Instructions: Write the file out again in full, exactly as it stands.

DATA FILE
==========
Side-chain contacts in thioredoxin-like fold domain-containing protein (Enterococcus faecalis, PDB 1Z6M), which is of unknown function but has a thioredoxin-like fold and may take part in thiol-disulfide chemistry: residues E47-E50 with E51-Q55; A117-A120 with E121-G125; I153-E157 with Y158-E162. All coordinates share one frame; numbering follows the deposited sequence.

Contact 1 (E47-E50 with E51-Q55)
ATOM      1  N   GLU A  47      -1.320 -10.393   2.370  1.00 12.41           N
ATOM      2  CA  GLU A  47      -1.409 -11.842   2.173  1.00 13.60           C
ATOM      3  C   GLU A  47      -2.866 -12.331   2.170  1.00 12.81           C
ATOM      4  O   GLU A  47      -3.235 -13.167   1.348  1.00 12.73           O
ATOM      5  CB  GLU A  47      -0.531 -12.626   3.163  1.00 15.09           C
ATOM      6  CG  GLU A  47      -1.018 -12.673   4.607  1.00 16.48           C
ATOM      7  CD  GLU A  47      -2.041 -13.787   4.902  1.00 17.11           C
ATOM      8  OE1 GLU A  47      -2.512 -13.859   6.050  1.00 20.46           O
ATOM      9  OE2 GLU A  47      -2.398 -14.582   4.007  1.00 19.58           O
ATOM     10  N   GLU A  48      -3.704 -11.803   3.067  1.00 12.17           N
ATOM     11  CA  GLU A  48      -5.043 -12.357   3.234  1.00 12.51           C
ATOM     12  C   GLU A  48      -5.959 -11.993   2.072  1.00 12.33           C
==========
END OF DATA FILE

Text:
Side-chain contacts in thioredoxin-like fold domain-containing protein (Enterococcus faecalis, PDB 1Z6M), which is of unknown function but has a thioredoxin-like fold and may take part in thiol-disulfide chemistry: residues E47-E50 with E51-Q55; A117-A120 with E121-G125; I153-E157 with Y158-E162. All coordinates share one frame; numbering follows the deposited sequence.

Contact 1 (E47-E50 with E51-Q55)
ATOM      1  N   GLU A  47      -1.320 -10.393   2.370  1.00 12.41           N
ATOM      2  CA  GLU A  47      -1.409 -11.842   2.173  1.00 13.60           C
ATOM      3  C   GLU A  47      -2.866 -12.331   2.170  1.00 12.81           C
ATOM      4  O   GLU A  47      -3.235 -13.167   1.348  1.00 12.73           O
ATOM      5  CB  GLU A  47      -0.531 -12.626   3.163  1.00 15.09           C
ATOM      6  CG  GLU A  47      -1.018 -12.673   4.607  1.00 16.48           C
ATOM      7  CD  GLU A  47      -2.041 -13.787   4.902  1.00 17.11           C
ATOM      8  OE1 GLU A  47      -2.512 -13.859   6.050  1.00 20.46           O
ATOM      9  OE2 GLU A  47      -2.398 -14.582   4.007  1.00 19.58           O
ATOM     10  N   GLU A  48      -3.704 -11.803   3.067  1.00 12.17           N
ATOM     11  CA  GLU A  48      -5.043 -12.357   3.234  1.00 12.51           C
ATOM     12  C   GLU A  48      -5.959 -11.993   2.072  1.00 12.33           C